Tips For Traveling With IBS

February 20, 2018  |  
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Anyone with irritable bowel syndrome knows that the best way to control symptoms and avoid flare-ups is to eat at home, and cook all of your own meals. And once you realize that, you also promptly realize that traveling will be a challenge. Perhaps a nightmare. I have, like a fool, looked forward to many trips, forgetting about the fact that they would require me to give up total control of my food. On the first day of those trips I’d be elated, and by the third day, I’d be skipping outings and foregoing activities I’d been excited about to stay in the hotel—specifically, in the bathroom. The moment you hit the road, you leave the one place you can reliably find food that’s gentle on your system: your kitchen. Hotels, planes, and trains aren’t as IBS-friendly. Here are tips for traveling with IBS.


Pack food for the plane

Airplane meals may accommodate for kosher, vegetarian, and gluten-free diners, but they don’t adjust for those with irritable bowel syndrome. It’s best to pack your own food for the plane. Don’t rely on airport food, either, because typically, the healthy options are the expensive ones, so you give in and buy fast food.

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Bring a loaf of gluten-free bread

Gluten is a major irritant for IBS-sufferers, but sandwiches also seem to be a large part of traveling. So pack a loaf of gluten-free bread—most will stay good for a week to ten days out of the refrigerator—and make your own sandwiches.

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Don’t over-schedule your days

You know that you need to get enough sleep, and have proper time around a bathroom to keep your symptoms in check. So don’t over-schedule your days with 6am wakeups and non-stop activities until midnight.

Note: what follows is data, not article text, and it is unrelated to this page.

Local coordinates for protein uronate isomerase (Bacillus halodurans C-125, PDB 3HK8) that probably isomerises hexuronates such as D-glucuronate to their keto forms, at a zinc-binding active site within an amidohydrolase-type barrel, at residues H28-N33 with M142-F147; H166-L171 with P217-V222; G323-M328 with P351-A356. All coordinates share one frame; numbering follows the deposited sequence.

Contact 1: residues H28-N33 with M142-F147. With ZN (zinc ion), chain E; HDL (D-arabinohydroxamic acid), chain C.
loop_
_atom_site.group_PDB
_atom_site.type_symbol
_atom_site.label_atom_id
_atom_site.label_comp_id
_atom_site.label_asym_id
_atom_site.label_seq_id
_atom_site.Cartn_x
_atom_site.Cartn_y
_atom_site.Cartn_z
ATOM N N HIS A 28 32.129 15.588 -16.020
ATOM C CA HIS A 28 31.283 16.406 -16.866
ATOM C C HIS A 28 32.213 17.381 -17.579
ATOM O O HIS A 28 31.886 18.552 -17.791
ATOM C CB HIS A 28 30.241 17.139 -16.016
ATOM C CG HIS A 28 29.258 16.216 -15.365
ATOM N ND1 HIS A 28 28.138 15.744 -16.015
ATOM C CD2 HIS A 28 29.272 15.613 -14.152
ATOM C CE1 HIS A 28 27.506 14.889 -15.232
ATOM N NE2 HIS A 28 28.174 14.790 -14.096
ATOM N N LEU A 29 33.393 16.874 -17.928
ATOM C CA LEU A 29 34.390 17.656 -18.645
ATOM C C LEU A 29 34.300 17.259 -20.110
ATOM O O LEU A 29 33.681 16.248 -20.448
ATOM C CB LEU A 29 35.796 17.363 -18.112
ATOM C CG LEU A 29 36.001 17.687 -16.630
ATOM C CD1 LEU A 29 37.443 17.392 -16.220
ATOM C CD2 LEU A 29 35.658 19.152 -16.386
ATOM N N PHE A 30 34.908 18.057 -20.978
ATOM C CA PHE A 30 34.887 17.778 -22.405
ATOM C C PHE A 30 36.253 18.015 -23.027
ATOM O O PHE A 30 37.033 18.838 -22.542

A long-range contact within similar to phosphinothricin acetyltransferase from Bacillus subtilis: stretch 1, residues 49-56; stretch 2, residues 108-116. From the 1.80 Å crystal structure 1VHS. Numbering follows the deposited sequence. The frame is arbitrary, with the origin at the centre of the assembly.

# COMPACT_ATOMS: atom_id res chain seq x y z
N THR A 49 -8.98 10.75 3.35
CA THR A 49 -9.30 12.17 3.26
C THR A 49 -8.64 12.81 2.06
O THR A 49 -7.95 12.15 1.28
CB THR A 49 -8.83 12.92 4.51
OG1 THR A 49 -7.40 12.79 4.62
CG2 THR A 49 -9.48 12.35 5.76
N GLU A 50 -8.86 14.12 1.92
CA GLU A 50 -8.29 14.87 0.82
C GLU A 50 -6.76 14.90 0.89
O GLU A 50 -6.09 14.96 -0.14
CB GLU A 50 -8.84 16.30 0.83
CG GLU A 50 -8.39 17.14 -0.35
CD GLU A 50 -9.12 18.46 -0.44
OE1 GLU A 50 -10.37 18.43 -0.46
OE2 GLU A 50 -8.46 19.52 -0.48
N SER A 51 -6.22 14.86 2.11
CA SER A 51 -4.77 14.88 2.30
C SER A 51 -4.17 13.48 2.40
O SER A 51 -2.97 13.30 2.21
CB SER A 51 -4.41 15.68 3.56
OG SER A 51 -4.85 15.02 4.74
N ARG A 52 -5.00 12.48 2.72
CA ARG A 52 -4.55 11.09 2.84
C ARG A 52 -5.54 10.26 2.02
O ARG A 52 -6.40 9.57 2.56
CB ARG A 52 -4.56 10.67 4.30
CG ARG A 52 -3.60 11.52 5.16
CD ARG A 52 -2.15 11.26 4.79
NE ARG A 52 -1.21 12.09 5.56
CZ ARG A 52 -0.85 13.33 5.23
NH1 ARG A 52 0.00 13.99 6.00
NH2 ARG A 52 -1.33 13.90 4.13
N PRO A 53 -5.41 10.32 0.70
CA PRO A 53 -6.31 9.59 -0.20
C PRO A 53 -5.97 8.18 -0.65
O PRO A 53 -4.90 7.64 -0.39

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Be selfish about bathrooms

If you’re staying in a house, get the room with its own bathroom. Splurge for your own room rather than split one. You’re the one with irritable bowel syndrome; you’re the one who needs a comfortable bathroom setup. Don’t feel bad about that.


Translate an allergies card

Have a card that explains what foods you cannot eat, in the languages of the places you’ll be visiting. This is the simplest way to ensure your server doesn’t feed you an irritating food.


Book a place with a kitchen

If you can, book a hotel or AirBnb with a kitchen so you can easily eat breakfast of your own making, and prepare meals to take on the road.


Visit open-air markets

You’ll come across a lot of pre-packaged food when you travel, but those can bother your gut. When you see an open-air market, visit it. Here you can buy whole, pure foods like produce and nuts—the best friends of IBS sufferers.

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Pack a cooler bag

Pack a cooler bag so you can keep your sandwiches, hard-boiled eggs, and other foods in good condition for hours while you’re riding buses and trains. used Designer Drug in a colorful time released capsule

Bring probiotics

You’ll need probiotics more than ever when you travel. You can easily ingest things that throw off the balance of flora in your gut. Make sure to get ones that don’t require refrigeration, in case you don’t have access to a fridge, or will relocate hotels often.


Pack suppositories

You shouldn’t rely on these on a regular basis, but they can alleviate some of the oh-so-common constipation that IBS-sufferers struggle with when they travel. They can provide quick, gentle relief when you really need it.


Buy Peptobismol tablets

You may not be able to travel with a big bottle of the liquid stuff, but pack the powder tablets. Have some in every purse.

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Don’t visit street carts

Street carts might have some of the most authentic, local food, but they also tend to involve a lot of spices, cured meats, gluten, and other things that can upset your delicate system. Stick to sit-down restaurants where you can edit your order.


Don’t pretend your problem doesn’t exist

Don’t try to mentally overcome the problem: it doesn’t work that way. IBS is a physical condition and you can’t just ignore it. Doing so only makes symptoms worse.

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Travel with people you’re comfortable with

Travel with people you’re comfortable talking to about your issue. It’s important that you travel with someone to whom you can say, “Can you leave the hotel room for 30 minutes? I Just need privacy with this bathroom.” mix in a wooden plate

Never leave your room without snacks

Never, ever leave for the day without snacks. When you have a chance to buy IBS-friendly snacks, stock up—get enough for several days. And make sure you always have enough in your backpack/purse to tide you over, in case you can’t find an IBS-friendly meal.

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